The Gift of Reading
Second Carnival of Children's Literature Available

A Child's Collections of Books

I just wrote a review of The Gift of Reading: A Guide for Educators and Parents, by David Bouchard and Wendy Sutton. One point that I thought warranted a separate post was a discussion of the collections of books to which children have access. In Chapter 2, David Bouchard expands on the idea promoted by Paul Kropp in Raising a Reader; Make Your Child a Reader for Life that parents need to reach into their pockets to buy books for their children. He says: "It has been said that children should have access to five collections of books; their public library, their school library, their teacher's collection, their parents' collection and their own collection. It is never too early to start building that personal collection of books for and with your child. It need not contain many books, but they will be precious."

I think that I was particularly fortunate as a child. I had wonderful access to all five collections listed above. My parents bought me many books, both new and used, from school book sales and from bookstores. I also had access to my Mom's old collection of books, especially her Nancy Drew and Bobbsey Twins books, some of which had been her Mom's. I considered my elementary school librarian, Mrs. Tuttle, a personal friend and adviser, and still have several books that she gave me. I lived in a town with a wonderful library, and had a library card from an early age. And I remember especially my third grade teacher's in-room book collection, from which I was introduced to the Little House books.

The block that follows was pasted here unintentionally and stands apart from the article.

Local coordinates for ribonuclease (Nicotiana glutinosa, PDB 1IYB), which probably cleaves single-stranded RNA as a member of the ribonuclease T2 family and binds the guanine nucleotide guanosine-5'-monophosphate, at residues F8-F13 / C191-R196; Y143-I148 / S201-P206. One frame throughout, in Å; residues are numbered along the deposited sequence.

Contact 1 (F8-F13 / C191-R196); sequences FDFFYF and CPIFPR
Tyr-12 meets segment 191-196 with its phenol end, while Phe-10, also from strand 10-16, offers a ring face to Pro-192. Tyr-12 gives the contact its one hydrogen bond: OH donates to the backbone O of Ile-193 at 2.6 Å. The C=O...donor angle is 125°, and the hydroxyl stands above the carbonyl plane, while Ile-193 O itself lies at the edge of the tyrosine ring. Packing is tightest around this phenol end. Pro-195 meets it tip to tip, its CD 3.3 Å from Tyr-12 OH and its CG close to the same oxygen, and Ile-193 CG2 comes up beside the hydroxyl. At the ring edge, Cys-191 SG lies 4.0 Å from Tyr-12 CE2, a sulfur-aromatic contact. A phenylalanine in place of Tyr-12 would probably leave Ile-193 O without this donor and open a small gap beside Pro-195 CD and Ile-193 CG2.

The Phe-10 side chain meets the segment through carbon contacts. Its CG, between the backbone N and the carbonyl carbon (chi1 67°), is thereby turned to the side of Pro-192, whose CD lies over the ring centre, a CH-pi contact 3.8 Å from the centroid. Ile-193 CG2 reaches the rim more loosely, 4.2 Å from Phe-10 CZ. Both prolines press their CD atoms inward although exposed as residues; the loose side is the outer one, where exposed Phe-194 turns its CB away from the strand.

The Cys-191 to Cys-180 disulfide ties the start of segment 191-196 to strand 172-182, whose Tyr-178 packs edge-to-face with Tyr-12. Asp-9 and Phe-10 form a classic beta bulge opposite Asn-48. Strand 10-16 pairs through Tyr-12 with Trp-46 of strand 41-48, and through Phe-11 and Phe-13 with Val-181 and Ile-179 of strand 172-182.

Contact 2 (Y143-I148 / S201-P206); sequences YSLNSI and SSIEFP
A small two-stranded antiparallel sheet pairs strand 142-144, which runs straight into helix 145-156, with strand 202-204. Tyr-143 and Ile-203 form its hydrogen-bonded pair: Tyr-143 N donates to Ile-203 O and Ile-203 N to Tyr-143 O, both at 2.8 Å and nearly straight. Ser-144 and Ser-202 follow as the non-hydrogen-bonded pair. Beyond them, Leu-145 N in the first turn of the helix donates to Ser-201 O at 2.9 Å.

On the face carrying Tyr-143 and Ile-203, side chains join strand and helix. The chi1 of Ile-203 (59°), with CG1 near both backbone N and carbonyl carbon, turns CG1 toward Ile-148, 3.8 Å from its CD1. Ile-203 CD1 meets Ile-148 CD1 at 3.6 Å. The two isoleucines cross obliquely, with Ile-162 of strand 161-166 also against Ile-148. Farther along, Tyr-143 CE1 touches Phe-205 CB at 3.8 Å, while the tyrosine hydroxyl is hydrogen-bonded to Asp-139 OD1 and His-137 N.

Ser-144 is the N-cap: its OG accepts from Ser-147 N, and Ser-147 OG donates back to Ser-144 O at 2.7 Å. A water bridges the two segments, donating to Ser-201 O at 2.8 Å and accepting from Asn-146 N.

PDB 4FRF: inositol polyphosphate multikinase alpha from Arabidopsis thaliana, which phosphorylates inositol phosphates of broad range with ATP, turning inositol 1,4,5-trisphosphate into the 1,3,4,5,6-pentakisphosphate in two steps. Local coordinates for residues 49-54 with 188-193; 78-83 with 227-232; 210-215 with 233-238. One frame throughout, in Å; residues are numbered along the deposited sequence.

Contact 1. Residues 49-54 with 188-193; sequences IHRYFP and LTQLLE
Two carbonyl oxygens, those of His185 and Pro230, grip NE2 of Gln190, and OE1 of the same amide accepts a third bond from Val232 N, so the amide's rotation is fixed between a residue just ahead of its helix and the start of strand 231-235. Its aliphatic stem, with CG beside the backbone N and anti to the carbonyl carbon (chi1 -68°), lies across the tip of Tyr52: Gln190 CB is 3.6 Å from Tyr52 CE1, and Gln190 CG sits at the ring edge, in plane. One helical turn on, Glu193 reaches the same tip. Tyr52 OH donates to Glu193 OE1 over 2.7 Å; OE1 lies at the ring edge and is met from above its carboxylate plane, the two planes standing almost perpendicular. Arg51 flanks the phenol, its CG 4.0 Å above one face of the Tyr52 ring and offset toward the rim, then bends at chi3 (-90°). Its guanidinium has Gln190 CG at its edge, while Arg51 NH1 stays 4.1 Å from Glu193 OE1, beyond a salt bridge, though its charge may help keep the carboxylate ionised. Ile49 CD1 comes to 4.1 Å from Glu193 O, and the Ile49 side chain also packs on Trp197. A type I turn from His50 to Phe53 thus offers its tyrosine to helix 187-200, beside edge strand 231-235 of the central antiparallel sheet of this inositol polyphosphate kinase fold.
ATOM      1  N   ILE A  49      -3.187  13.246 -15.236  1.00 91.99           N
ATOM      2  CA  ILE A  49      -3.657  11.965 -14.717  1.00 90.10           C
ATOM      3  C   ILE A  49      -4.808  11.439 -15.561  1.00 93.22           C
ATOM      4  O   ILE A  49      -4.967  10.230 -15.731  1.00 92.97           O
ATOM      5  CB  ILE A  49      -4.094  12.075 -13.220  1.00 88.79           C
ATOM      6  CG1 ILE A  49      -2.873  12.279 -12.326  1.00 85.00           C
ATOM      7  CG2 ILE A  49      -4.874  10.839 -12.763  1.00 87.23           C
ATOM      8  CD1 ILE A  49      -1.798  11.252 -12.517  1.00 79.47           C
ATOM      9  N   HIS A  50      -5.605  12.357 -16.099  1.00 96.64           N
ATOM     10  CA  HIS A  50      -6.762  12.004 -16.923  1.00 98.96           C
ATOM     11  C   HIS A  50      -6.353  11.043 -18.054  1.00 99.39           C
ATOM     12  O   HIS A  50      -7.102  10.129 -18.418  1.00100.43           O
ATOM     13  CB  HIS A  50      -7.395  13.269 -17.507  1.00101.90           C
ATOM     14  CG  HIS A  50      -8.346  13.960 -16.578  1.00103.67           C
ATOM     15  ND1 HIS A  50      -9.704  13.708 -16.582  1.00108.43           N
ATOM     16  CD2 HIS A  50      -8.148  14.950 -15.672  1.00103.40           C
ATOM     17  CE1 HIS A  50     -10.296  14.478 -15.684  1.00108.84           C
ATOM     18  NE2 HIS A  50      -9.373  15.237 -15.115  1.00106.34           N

But I had access to other collections of books, too. My grandmother, my father's mother, not only had books from my father's childhood at her house, she also had a collection of children's books that she loved herself, and read as an adult. This is where I gained and reinforced my love of the Maida books, by Inez Haynes Irwin. I can also remember going to my own church library, and to my grandmother's church library. I was a lucky kid! And it's no coincidence that I ended up a reader.

Take a moment to consider what book collections you had access to as a child, and what collections your children have. Could there be more? Are there aunts or uncles or grandparents who might have children's books to loan to your child? The more people there are providing and recommending books, the more likely a child is to grow into a reader.

What collections did you have? Did they help to shape you as a reader? -- Jen